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Gauge of metal used for floor pans


Budd

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Hi all:

I'm looking for a fact and an opinion from the group. The fact question is "<span style="font-weight: bold">What gauge is the sheet metal used for floor pans</span>" on my 1956 Buick, and the opinion sought is <span style="font-weight: bold">"Should I buy them or should I just make my own?"</span> It doesn't *look* that hard, per se-- but has anyone out there done it and what is your opinion after having done so?

I have a good metal supply house that I use near my work-- so I have access to the proper metal. I'm at the point now where I need to get the floor pans fixed (at least started and secured in place) before I lift the body off the frame.

I was able to use the MAPP gas trick someone mentioned here on the site and do the rapid heat/cool cycle to unfreeze the 50+ year frozen hinge bolts (worked great!)-- and started building door braces to secure the body in lieu of the now missing doors. I built the brackets out of scrap 1/4" plate steel, and the bars are actually something called a "top link" used to secure farm implements to the back of a tractor. I cut them in half and welded in extensions. You twist them one way lengthen, twist opposite to shorten. So the heim joint on the end allows for the angled attachement to the bracket, and then you just snug them up firm by rotating the bar and then lock it in position. I'll end up with 3 on each side and then two that cross over the cabin from side to side. I think that should work to firm up the body before I remove it.

Cheers,

Budd

door1.JPG

door2.JPG

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I beleive the floors were 19 gauge. it's very difficult to find. 20 gauge is common but a bit light. 18 also common but a bit hard to form. I'd opt for 18.

As to buying or making only you know the best answer to that vis-a-vis your talent, time, and finances.

Nice bracing. Way overkill but that's OK. I'm often guilty of that too.........Bob

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<div class="ubbcode-block"><div class="ubbcode-header">Originally Posted By: Bhigdog</div><div class="ubbcode-body">Nice bracing. Way overkill but that's OK. I'm often guilty of that too.........Bob </div></div>

Yeah-- I know, they're stout as heck. I didn't want to pay the $400 for the nice sets from the online vendors, and I didn't want to just weld in one-time-use bracing, so I was trolling around for a substitute and found these top links at Harbor Freight for $16. It cost me about $175 for all the metal, bolts, top links and plate steel, and now I have a reusable set that I can use on the next project or loan out to friends.

Thanks for the info on the sheet metal. I was guessing 18 gauge before I posted, so I might try that out and see if I can pound out some reasonable clones of the front floor pans. No one will see it except me anyways.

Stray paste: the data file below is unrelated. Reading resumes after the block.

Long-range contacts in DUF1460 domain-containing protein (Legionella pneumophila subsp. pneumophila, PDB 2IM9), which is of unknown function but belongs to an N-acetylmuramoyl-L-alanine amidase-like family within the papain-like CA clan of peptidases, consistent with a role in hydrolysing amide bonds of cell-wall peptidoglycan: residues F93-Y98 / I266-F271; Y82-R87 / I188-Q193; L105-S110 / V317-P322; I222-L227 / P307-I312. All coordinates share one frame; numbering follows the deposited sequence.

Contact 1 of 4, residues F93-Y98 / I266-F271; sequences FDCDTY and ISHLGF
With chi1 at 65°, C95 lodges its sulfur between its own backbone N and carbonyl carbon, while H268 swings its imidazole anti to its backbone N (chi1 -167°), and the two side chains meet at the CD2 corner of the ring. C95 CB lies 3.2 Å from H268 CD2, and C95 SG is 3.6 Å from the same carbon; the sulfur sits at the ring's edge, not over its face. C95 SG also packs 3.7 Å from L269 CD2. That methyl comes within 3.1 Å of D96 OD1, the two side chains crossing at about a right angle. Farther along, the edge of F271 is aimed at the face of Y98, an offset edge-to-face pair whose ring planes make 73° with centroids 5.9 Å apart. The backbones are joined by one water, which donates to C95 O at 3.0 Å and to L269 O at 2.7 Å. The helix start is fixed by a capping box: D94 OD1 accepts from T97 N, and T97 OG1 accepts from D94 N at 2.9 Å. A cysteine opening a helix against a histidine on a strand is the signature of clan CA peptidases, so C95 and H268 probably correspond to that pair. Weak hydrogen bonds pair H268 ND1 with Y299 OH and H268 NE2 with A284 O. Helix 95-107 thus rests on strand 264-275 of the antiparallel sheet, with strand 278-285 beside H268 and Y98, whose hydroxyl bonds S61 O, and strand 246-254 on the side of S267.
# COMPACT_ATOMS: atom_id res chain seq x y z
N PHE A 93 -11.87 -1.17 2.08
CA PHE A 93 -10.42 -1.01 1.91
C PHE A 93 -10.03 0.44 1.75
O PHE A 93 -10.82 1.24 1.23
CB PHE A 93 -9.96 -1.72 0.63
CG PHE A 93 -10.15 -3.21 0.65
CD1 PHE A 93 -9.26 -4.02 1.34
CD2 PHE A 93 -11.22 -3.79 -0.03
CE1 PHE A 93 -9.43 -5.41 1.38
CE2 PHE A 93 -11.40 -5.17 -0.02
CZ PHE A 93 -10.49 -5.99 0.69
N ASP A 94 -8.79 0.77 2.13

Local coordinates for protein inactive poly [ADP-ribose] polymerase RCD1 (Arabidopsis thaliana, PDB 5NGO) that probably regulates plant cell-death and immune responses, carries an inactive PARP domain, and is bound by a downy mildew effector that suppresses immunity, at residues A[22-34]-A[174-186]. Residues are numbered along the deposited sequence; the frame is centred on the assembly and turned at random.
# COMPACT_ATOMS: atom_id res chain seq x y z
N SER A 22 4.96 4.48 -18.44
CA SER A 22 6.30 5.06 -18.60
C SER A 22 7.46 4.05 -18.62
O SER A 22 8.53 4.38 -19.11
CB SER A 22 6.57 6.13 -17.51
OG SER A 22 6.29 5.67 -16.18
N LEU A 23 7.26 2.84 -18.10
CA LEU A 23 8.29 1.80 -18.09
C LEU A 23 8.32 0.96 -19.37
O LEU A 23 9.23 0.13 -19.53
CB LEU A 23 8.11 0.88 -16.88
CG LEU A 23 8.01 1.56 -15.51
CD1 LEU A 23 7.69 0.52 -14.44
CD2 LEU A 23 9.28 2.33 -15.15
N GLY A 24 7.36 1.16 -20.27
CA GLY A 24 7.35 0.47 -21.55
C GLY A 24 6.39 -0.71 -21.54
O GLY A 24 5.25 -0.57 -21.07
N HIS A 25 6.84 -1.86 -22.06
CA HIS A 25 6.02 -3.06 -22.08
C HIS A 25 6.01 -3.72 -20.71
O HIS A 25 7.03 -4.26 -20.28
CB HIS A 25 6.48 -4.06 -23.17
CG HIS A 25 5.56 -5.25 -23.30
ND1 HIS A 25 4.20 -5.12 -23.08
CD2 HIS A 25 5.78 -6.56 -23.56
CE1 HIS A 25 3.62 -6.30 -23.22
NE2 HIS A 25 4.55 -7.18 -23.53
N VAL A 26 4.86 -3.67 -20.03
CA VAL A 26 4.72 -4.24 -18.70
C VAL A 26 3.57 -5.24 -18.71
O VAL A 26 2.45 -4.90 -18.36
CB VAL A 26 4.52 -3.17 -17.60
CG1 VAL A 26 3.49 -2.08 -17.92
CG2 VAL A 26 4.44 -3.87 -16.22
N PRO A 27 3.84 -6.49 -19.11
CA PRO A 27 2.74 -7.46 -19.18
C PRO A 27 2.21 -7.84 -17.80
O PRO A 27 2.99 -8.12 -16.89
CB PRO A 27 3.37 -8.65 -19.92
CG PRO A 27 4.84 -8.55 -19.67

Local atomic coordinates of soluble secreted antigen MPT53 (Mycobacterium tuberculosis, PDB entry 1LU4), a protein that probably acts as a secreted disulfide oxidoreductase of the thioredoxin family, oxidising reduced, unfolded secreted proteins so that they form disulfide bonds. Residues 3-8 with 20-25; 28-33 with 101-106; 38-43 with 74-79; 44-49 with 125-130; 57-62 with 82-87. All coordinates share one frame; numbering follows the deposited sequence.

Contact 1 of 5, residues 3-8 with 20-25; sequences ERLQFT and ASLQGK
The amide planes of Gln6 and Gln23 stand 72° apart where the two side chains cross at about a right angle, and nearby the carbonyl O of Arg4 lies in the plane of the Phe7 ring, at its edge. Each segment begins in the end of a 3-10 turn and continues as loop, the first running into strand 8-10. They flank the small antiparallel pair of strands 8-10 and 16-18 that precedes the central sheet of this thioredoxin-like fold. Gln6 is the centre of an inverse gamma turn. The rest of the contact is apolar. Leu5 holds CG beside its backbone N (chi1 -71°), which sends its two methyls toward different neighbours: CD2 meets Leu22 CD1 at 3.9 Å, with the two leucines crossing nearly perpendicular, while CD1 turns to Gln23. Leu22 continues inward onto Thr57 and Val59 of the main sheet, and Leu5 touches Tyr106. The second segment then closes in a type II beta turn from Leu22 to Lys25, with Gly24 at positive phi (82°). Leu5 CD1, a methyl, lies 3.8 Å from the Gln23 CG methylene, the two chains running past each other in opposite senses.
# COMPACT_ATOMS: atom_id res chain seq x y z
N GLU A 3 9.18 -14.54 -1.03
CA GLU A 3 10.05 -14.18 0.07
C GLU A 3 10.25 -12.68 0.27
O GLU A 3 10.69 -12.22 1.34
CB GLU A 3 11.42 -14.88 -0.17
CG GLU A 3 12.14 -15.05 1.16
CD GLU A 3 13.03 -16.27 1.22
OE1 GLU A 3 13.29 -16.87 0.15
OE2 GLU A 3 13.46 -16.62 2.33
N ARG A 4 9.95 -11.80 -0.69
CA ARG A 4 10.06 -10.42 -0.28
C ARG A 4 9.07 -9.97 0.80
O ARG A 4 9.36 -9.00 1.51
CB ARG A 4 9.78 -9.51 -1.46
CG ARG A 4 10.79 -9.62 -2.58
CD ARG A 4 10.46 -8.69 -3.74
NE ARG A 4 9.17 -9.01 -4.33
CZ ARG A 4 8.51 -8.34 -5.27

Budd

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Budd,

FYI - The McMaster-Carr online web site shows sheet steel in thicknesses of 0.048" (0.0478" = 18 gauge), 0.042" (0.0418" = 19 gauge), and 0.036" (0.0359" = 20 gauge). They are sold in sheets of various sizes up to a maximum width of 22 inches and a maximum length of 100 feet.

Grandpa

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Nifty tool-- but $19 ? ... I love EastwoodCo and all (I use their paint and powder coat products often), but they've never shied away from charging folks a premium for their ingenuity. I do have my trusty micrometer and a conversion chart that I use, so I'll probably stick with that.

Thanks everyone for the info, I'll post some after-pics when I get to some banging and welding on those floor pans.

Cheers,

Budd

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  • 4 weeks later...

Using MAPP gas (yellow cylinder you can buy at Lowes, Home Depot, etc)-- burns much hotter than propane. You can heat the bolt glowing red, then immediately douse with a squirt bottle of water to rapid cool it, then re-heat, rapid-cool-- repeat this a few times, and you can simply wrench the nut/bolt off. The expansion/contraction breaks the rust death grip. I've been using it whenever practicable lately on my 1956, and haven't broken a bolt yet.

Cheers,

Budd

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One quick thing I might add specific to the large phillips head bolts of the hinges is using a large phillips screwdriver and a pair of pliers on the handle of said screwdriver to provide more torque while twisting. I did this after the heat/cold cycles and the once frozen screws backed right out. The inner hex bolts did not require heating-- they came right out with a normal socket wrench.

Budd

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